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SundayReview | OPINION

How to Get Your Mind to Read


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By DANIEL T. WILLINGHAM NOV. 25, 2017

Lilli Carré

Americans are not good readers. Many blame the ubiquity of digital media.

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We’re too busy on Snapchat to read, or perhaps internet skimming has made
us incapable of reading serious prose. But Americans’ trouble with reading
predates digital technologies. The problem is not bad reading habits
engendered by smartphones, but bad education habits engendered by a
misunderstanding of how the mind reads.

Just how bad is our reading problem? The last National Assessment of Adult
Literacy from 2003 is a bit dated, but it offers a picture of Americans’ ability to
read in everyday situations: using an almanac to find a particular fact, for
example, or explaining the meaning of a metaphor used in a story. Of those
who finished high school but did not continue their education, 13 percent could
not perform simple tasks like these. When things got more complex — in
comparing two newspaper editorials with different interpretations of scientific
evidence or examining a table to evaluate credit card offers — 95 percent
failed.

There’s no reason to think things have gotten better. Scores for high school
seniors on the National Assessment of Education Progress reading test
haven’t improved in 30 years.

Many of these poor readers can sound out words from print, so in that sense,
they can read. Yet they are functionally illiterate — they comprehend very little
of what they can sound out. So what does comprehension require? Broad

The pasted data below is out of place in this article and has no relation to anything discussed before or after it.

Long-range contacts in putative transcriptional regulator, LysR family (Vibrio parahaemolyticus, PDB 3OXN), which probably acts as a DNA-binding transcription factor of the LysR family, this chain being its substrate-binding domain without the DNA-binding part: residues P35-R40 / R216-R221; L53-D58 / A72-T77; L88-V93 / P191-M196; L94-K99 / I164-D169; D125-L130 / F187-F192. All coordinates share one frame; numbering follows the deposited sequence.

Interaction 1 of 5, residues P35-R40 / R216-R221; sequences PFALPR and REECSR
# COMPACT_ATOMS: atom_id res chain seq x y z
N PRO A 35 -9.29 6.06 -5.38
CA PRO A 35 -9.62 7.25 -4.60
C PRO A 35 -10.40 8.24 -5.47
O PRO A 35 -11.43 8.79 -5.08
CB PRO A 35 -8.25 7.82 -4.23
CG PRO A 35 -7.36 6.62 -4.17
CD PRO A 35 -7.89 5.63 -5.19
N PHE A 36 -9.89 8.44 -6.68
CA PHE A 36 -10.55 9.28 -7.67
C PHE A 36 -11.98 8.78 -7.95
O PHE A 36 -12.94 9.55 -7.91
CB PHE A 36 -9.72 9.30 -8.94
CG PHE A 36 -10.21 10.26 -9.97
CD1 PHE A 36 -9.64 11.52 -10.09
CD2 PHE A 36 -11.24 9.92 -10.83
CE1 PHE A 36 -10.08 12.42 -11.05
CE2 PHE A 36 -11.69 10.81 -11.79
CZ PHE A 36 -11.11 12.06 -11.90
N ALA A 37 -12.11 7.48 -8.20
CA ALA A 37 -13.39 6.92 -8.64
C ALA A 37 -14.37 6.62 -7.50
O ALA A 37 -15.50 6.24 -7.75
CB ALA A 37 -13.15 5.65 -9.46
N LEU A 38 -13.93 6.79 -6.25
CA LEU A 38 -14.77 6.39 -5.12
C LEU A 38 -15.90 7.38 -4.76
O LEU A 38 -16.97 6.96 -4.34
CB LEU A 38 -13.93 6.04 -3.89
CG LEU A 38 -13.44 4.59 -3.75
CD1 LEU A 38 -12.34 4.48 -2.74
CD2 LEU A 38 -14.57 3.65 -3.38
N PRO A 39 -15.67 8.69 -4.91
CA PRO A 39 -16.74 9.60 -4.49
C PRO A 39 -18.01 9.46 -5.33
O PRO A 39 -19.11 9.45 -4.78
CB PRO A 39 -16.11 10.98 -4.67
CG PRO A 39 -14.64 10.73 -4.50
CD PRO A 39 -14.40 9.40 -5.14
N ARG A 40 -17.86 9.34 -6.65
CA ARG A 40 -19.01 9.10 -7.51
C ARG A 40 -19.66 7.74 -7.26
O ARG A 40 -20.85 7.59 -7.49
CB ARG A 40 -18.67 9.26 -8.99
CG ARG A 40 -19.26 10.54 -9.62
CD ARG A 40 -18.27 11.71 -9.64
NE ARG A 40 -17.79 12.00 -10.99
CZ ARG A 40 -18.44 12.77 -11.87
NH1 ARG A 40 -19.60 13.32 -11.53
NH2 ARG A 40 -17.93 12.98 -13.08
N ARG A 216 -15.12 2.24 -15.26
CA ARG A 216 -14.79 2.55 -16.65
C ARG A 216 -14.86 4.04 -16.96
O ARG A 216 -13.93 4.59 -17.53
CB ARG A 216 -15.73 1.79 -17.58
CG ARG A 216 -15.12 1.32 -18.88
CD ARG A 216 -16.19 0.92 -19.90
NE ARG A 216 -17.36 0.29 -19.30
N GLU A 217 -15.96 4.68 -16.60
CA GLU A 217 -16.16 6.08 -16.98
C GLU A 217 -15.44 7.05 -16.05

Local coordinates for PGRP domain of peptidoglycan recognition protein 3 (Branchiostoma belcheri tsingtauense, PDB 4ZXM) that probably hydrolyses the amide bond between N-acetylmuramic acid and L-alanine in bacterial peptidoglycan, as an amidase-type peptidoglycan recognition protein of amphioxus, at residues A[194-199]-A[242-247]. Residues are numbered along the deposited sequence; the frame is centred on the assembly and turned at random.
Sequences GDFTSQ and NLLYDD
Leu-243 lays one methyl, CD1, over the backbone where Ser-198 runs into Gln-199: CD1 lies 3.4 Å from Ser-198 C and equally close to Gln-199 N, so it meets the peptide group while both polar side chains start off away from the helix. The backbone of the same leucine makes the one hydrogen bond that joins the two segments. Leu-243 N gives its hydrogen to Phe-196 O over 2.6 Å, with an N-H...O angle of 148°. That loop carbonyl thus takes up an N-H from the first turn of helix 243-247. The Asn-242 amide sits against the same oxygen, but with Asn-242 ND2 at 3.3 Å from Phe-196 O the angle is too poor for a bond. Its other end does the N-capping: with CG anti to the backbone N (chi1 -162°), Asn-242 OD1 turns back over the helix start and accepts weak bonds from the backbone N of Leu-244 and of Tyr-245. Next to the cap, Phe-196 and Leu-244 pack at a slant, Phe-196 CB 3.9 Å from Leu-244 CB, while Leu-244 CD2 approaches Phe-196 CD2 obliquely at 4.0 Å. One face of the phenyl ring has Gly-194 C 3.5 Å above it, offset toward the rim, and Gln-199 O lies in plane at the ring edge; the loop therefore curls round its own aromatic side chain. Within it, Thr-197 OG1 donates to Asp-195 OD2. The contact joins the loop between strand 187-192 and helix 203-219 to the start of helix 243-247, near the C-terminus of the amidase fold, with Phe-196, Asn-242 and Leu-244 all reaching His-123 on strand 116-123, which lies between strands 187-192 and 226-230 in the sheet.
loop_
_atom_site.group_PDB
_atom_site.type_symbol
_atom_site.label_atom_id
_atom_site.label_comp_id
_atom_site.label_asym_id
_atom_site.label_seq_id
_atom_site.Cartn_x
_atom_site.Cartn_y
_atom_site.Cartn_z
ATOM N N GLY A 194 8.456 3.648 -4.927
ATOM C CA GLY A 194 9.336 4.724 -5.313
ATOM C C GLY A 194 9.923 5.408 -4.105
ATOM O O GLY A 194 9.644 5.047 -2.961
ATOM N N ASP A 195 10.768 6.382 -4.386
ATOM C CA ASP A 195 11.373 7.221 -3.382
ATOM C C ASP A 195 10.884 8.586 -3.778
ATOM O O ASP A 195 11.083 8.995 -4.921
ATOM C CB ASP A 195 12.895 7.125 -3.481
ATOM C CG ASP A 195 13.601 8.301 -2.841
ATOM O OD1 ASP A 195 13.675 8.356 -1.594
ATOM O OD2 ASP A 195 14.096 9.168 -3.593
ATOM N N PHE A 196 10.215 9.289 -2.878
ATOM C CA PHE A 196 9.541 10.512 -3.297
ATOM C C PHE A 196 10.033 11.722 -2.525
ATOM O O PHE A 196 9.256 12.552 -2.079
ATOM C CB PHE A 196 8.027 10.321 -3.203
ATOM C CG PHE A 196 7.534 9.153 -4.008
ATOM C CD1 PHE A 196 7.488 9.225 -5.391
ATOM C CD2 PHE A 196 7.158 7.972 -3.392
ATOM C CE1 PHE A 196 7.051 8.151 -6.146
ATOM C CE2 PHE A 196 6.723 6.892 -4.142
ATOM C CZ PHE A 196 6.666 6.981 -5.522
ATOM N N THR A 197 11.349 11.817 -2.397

vocabulary, obviously. Equally important, but more subtle, is the role played by
factual knowledge.

All prose has factual gaps that must be filled by the reader. Consider “I
promised not to play with it, but Mom still wouldn’t let me bring my Rubik’s
Cube to the library.” The author has omitted three facts vital to comprehension:
you must be quiet in a library; Rubik’s Cubes make noise; kids don’t resist
tempting toys very well. If you don’t know these facts, you might understand the
literal meaning of the sentence, but you’ll miss why Mom forbade the toy in the
library.

Knowledge also provides context. For example, the literal meaning of last
year’s celebrated fake-news headline, “Pope Francis Shocks World,
Endorses Donald Trump for President,” is unambiguous — no gap-filling is
needed. But the sentence carries a different implication if you know anything
about the public (and private) positions of the men involved, or you’re aware
that no pope has ever endorsed a presidential candidate.

You might think, then, that authors should include all the information needed to
understand what they write. Just tell us that libraries are quiet. But those details
would make prose long and tedious for readers who already know the
information. “Write for your audience” means, in part, gambling on what they
know.

These examples help us understand why readers might decode well but score
poorly on a test; they lack the knowledge the writer assumed in the audience.
But if a text concerned a familiar topic, habitually poor readers ought to read
like good readers.

In one experiment, third graders — some identified by a reading test as good


readers, some as poor — were asked to read a passage about soccer. The